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Gear Review: Renogy Phoenix Solar Generator

By: Kraig Becker - April 10, 2017


As we continue to carry more electronic devices with rechargeable batteries into the backcountry, the need to find efficient ways of keeping those gadgets powered on increases too. After all, our smartphones, GPS devices, GoPro cameras, and headlamps all become dead weight if we can't provide enough juice to keep them running. Over the past few years, we've seen a number of solutions to this challenge, including solar generators from the likes of Goal Zero and EnerPlex. And now Renogy has thrown its hat into the ring with the Phoenix all-in-one solar kit, which makes a valiant attempt to put everything you need into one easy to carry package. 

At first glance, the Phoenix looks a lot like a small, hard-shell briefcase that you might see someone carrying around town. It features a very durable build quality and comes equipped with a handle to make it easier to shuttle from one place to the next. It even extends the briefcase aesthetic further with a couple of security latches that hold its lid firmly in place.

But open those latches up, and you won't find an interior built for carrying files, a laptop, and office supplies. Instead you'll discover a pair of 10-watt solar panels that can quickly and easily be deployed as needed, pretty much anytime or anywhere. Those panels are connected to a 16Ah lithium-ion battery pack, which can store power collected directly from the sun, or can be charged using a standard AC outlet at home or the DC port (AKA: cigarette lighter) in a car. This solar-panel/battery mash-up make the Phoenix a portable generator that in theory can provide nearly unlimited power for use on the go. 


Renogy's all-in-one power solution is also equipped with an array of different outlets to keep our devices charged. Those plugs include a standard AC outlet, four USB ports, a DC port like the one found in your car, and more. This allows the Phoenix to provide a steady source of power for just about anything you might want to plug in, including laptops tablets, and smartphones. The company says that the solar generator is capable of recharging an iPhone as many as 32 times, an iPad Air 8 times, and a notebook computer up to 5 times. Those devices will even replenish their power supply at about the same rate as they would if they were plugged into a wall outlet at home.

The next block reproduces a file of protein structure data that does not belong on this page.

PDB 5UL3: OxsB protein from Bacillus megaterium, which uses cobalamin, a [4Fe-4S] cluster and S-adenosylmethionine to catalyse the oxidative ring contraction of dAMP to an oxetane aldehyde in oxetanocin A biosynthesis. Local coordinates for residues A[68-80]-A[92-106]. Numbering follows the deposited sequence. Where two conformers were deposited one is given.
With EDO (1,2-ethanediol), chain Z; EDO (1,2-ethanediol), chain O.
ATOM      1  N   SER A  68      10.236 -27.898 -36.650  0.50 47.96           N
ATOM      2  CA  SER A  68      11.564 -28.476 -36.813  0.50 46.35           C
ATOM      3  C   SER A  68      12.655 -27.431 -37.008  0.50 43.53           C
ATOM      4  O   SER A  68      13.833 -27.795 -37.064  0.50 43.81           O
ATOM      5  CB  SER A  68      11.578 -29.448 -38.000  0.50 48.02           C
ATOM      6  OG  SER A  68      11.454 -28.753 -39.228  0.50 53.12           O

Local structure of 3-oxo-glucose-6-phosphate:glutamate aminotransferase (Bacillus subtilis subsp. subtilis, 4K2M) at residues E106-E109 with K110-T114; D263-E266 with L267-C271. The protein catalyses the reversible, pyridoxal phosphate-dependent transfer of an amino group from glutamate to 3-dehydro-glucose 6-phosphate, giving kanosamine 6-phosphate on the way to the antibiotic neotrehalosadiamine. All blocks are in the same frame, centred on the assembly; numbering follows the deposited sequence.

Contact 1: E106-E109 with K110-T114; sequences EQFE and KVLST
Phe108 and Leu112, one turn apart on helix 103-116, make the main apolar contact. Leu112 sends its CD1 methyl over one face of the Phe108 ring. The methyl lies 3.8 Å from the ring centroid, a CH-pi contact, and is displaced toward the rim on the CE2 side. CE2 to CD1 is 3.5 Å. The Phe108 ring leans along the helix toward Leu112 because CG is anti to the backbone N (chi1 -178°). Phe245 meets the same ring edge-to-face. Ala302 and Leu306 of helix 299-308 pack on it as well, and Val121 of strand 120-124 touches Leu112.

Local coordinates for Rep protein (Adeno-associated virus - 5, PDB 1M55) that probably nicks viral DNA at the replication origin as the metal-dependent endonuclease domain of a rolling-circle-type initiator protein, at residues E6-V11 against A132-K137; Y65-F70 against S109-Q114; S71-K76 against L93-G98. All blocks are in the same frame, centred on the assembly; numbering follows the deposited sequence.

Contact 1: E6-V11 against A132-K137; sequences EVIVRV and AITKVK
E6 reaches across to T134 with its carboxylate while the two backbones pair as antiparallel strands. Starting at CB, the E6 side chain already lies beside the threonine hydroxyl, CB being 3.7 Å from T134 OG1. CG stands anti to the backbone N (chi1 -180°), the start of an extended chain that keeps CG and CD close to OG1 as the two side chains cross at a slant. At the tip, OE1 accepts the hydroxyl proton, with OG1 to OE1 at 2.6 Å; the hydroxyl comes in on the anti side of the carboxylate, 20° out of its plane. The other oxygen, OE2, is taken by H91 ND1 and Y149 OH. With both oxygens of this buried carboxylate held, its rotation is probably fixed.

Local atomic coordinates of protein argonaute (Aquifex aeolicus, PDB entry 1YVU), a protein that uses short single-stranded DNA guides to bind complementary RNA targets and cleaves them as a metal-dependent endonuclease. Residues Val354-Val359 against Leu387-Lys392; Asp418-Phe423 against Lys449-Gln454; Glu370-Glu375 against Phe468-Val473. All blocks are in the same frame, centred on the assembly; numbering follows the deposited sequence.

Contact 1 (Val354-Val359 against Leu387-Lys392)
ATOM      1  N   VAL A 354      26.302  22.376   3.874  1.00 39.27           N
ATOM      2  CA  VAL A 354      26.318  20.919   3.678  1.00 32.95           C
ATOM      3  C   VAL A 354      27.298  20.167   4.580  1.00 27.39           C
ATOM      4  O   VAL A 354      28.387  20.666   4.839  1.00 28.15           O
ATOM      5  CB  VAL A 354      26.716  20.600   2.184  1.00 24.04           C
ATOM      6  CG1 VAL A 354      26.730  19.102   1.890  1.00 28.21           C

In putting the Phoenix to the test in the field, we've found it to be a reliable option for those who need power at a remote base camp. It's large onboard battery does indeed provide plenty of juice, and it can recharge anything you plug into it very rapidly. And since it does have so many charging ports built right in, it is easy to keep a wide variety of electronic gear up and functioning. 

Recharging the Phoenix at home or in the car is a breeze and it powers up relatively quickly when plugged into an AC or DC outlet. But, as with most products that use solar panels to charge, the performance in the field will vary greatly depending on conditions. Using the built-in dual 10w panels alone, it took hours to get much juice back into the battery pack, even on a clear day. That isn't unusual however, as we've seen similar performance from the competition too. The Phoenix's solar panels do work, but a bit of patience is required. Thankfully Renogy has given users the option to plug in more – and larger – solar panels if their requirements demand it.


The other limiting factor on the Phoenix is its form factor and weight. At 12.8 lbs it isn't extremely heavy, but it is still enough to give you pause when carrying it to your campsite, especially when compared to the competition. For instance, Goal Zero's Nomad 20 solar panel also puts out 20 watts of power, and when paired with the Sherpa 100 power pack, you get a full-featured charging solution that clocks in at about a third of the weight, while also being much more packable and less expensive too. On the other hand, the Phoenix offers a lot more power than GZ's solution and it comes equipped with more outlets as well. 

Over all, the Renogy Phoenix is a good option for those who need a portable power solution. It is incredibly rugged, offers the ability to keep just about any gadget functioning while living off the grid, and its solar panels are on par with most others that we've used in the past. I appreciated Renogy's take on offering an all-in-one solar generator that can simply be carried with you anywhere and deployed in a matter of seconds. I also love that I can keep a laptop, smartphone, and tablet charged where ever I go with very few worries that I might run out of juice. Sure, it is a bit heavier and more ponderous to carry around than some other options on the market, but it delivers in terms of performance for those who need more than those other solutions can offer. 


Priced at $699.99 (currently on sale for $575), this is an expensive investment for sure. But for anyone who needs power in remote places, it is an overall good choice in terms of reliability, durability, and versatility.

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About the Author

Kraig Becker

Kraig Becker

Kraig Becker is news editor for the Gear Institute. Email him at [email protected] or follow him on Twitter at @kungfujedi


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